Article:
After a fair run of 244 years, Encyclopaedia Britannica’s print version has decided to cease publication. In fact, publication of these leathered hardbacks, synonymous in much of the lettered world as a compendium of human knowledge, had already stopped with its 2010 edition. With people across the globe increasingly peering into a screen rather than poring over a tome to get their facts straight, this was but a ‘rite of passage’, pointed out Jorge Cauz, president of Encyclopaedia Britannica Inc. The nostalgia-tinged reactions tended to regard it more as the ‘passage of a way of life’: of a world where books off dusty shelves could serve as a doorway to the wider world, when browsing meant leafing through books and not flicking through screens.
The Encyclopaedia Britannica, will of course, continue to dispense knowledge through its website, in an obvious nod to the spirit of the age. The Encyclopaedia, once the pride of libraries and an ideal of responsible if affluent parenting, held sway as long as information was structured and stolid, and mostly flowed from Anglophone countries to the rest of the world. The digital age ensured that knowledge could not be measured out from a pulpit anymore; the success of the crowd-sourced free-of-cost Wikipedia meant that it came without a premium, elite tag attached to it.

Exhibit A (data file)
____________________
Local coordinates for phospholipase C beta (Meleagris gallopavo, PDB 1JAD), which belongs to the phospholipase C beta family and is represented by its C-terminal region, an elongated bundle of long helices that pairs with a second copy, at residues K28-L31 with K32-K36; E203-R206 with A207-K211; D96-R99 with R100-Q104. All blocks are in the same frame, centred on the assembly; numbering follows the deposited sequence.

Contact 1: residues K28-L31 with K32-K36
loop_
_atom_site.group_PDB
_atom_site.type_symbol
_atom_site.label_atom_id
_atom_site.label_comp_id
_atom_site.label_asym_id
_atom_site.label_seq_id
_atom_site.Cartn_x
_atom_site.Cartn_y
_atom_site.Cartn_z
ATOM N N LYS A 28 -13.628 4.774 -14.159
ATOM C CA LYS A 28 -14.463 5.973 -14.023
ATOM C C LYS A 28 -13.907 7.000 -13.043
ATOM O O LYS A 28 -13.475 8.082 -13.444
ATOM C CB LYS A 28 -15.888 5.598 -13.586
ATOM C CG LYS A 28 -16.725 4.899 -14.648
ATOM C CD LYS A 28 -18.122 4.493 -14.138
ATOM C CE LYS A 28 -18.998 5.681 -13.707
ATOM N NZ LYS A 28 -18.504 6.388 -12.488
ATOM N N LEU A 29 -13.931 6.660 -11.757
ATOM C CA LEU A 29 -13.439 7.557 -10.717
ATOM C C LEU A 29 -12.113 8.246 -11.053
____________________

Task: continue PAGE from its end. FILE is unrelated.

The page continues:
Our acute awareness of the historical moment leads us to celebrate or mourn every civilisational milestone passed. The demise of the hardbound physical book is hardly apocalyptic, but turning that technological corner is no reason to forsake the stringent and rigorous standards that earned the Encyclopaedia Britannica the respect it commands. It is a lesson that will stand the likes of Wikipedia and other information-aggregators in good stead, and preserve the best of the spirit of yesterday to combine with the best of the possibilities of tomorrow.